McCormick Magazine

Grand alliances

Ford-Boeing partnership fuels research


shull and denolfWhen a new automobile or commercial aircraft rolls off the line, its paint — the slick sheen that ranges from bright blues to burnt oranges — is actually a multitude of layers applied through a multistep process. How well those layers stick to each other — and how to measure how well they stick — is an area where research so far has been imprecise. But now, under a new kind of agreement with Ford Motor Company and the Boeing Company, McCormick researchers hope to find the best way to measure paint adhesion.

In October 2005 Ford and Boeing signed a three-year agreement to establish funding for Northwestern researchers to study nanocomposites, specialty metals, thermal materials, coatings, and sensors. With stagnant federal research funding and the changing nature of research and development, the McCormick School has thrived by creating research agreements like these with some of the top companies in the nation. These partnerships give faculty members the means to pursue research in their areas of expertise and allow companies to reap the benefits of that research. McCormick’s Office of Corporate Relations has overseen such agreements with Ford and Boeing and with Honeywell International.

“A fluid partnership with corporate partners is critical due to major changes at multiple levels: the changing nature of federal funding and R and D funding within major corporations and a much higher level of entrepreneurship among faculty and students,” says Dean Julio M. Ottino.

When Ken Shull, professor of materials science and engineering, learned of the agreement, he was immediately interested since his primary research lies in adhesion. “Paint adhesion was one of the things Boeing and Ford cared about, and we had some ideas based on other adhesion experiments we were doing,” he says.

Under the agreement, Shull and graduate student Garret DeNolf have proposed developing new ways to determine how well a paint sticks to a surface. The pair has developed a new membrane-contact method that quantifies the adhesion of paint layers to different surfaces. In this method, Shull and DeNolf apply a layer of paint to a thin, flexible membrane, then push the membrane into contact with a particular surface. After the paint cures, researchers can measure the adhesion of the paint by peeling off the paint layer.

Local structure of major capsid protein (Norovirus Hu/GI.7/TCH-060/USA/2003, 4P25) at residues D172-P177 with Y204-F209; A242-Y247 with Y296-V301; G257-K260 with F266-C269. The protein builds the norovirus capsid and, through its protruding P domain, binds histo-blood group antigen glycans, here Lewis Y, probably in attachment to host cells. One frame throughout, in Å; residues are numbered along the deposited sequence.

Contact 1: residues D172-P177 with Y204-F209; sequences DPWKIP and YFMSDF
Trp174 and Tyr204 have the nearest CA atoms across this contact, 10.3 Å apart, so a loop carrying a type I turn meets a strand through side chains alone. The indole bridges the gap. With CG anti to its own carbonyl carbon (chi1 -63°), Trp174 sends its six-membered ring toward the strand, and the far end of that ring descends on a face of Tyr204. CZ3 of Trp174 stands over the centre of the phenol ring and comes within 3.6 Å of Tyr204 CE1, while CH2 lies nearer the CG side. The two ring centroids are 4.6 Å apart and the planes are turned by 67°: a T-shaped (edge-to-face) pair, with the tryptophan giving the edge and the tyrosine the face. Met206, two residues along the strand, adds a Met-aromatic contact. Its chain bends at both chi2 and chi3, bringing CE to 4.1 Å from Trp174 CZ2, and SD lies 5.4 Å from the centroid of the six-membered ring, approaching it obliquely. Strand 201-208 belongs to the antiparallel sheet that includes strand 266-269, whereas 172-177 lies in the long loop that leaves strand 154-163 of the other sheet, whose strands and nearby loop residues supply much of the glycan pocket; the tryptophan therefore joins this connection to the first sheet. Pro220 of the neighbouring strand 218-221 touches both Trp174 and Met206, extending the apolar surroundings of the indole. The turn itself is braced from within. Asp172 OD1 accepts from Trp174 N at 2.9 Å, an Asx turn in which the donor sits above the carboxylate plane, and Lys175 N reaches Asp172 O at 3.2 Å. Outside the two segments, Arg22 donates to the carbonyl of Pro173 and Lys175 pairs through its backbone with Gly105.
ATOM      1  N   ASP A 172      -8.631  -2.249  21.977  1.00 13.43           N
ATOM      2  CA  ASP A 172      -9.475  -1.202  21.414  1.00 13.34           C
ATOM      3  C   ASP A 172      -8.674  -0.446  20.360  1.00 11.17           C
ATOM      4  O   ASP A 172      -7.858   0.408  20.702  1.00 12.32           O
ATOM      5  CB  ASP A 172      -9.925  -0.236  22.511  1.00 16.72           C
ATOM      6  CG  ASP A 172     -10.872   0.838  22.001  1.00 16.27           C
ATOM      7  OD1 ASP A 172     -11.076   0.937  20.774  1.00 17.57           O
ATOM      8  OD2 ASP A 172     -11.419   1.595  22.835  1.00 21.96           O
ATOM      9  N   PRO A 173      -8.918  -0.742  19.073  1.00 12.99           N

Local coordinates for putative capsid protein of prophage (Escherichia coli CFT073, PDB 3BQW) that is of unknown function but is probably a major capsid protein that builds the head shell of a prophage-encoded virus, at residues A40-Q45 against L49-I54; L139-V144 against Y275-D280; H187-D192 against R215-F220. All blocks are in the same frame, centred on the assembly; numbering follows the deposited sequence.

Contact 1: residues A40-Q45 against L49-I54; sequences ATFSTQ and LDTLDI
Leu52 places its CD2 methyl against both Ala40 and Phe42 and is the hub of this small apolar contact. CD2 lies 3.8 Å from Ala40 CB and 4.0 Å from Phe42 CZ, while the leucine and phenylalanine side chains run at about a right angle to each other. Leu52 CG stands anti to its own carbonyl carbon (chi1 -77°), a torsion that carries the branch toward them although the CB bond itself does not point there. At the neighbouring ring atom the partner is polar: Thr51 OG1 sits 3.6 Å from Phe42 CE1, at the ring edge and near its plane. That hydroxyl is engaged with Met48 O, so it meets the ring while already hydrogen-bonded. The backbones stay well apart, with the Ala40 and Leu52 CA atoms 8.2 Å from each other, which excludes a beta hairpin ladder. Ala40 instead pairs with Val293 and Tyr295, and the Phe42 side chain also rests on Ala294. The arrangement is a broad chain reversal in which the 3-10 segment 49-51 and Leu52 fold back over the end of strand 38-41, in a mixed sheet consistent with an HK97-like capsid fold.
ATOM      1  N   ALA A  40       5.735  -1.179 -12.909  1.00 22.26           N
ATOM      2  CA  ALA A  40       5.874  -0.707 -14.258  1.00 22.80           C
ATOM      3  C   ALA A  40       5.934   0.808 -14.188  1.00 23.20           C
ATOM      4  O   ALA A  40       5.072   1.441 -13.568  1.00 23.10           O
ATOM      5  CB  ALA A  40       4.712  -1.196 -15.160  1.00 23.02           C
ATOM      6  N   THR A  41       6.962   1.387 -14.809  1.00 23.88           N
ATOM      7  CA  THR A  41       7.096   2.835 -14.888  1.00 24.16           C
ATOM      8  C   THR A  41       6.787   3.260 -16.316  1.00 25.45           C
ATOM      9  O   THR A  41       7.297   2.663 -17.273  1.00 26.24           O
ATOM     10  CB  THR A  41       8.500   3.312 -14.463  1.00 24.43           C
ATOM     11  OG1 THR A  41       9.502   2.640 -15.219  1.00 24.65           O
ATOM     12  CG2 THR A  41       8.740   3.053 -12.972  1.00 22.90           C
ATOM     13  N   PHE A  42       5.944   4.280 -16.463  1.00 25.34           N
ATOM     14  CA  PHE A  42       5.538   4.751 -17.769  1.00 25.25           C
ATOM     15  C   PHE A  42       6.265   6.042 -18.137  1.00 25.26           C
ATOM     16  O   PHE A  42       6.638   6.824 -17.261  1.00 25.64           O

Shull and DeNolf are also using a nondestructive test of adhesion using acoustic waves. This sort of testing is often used in structural analysis, and Shull thought it might also work to see whether a coating had stuck well to either metal or a previous coat of paint. “It’s like an ultrasound that can see if there is an internal crack in the paint,” Shull says.

The process uses the vibrations of a quartz crystal to determine how paint layers — which are usually 20 to 100 microns thick — have stuck to a surface. Sometimes engineers have trouble making the first coat of paint stick to a metal, and sometimes the second coat won’t stick to the first. “If you have paint flaking off your car, that’s a huge problem for a company that’s selling that car by the thousands,” Shull says.

While engineers at Ford and Boeing certainly understand the dynamics of paint adhesion, there can be a lot of variables. Paint applied in humid Alabama, for example, might act differently than paint applied in dry Arizona. “They don’t know exactly why paint acts differently in different circumstances, and that’s what we’re best at answering,” Shull says. “We’re driven by intellectual curiosity, so figuring out these problems is a good fit for us. We can make a connection between how these paint coatings are behaving and how they fail based on what we measured during the curing process. There aren’t any good tests yet to really quantify adhesion with the precision that we need.”

Shull and DeNolf, who will continue working on the project through 2009, say the project brings new goals and new chances to work with engineers in the field. “I like working with industrial collaborators because they have a good sense of what is of practical value,” Shull says.

DeNolf, who has been giving Ford and Boeing monthly updates on the project, says such timelines have given him a good look at how the research is progressing. “It keeps you moving, and it really shows the application of the research,” he says.

—Emily Ayshford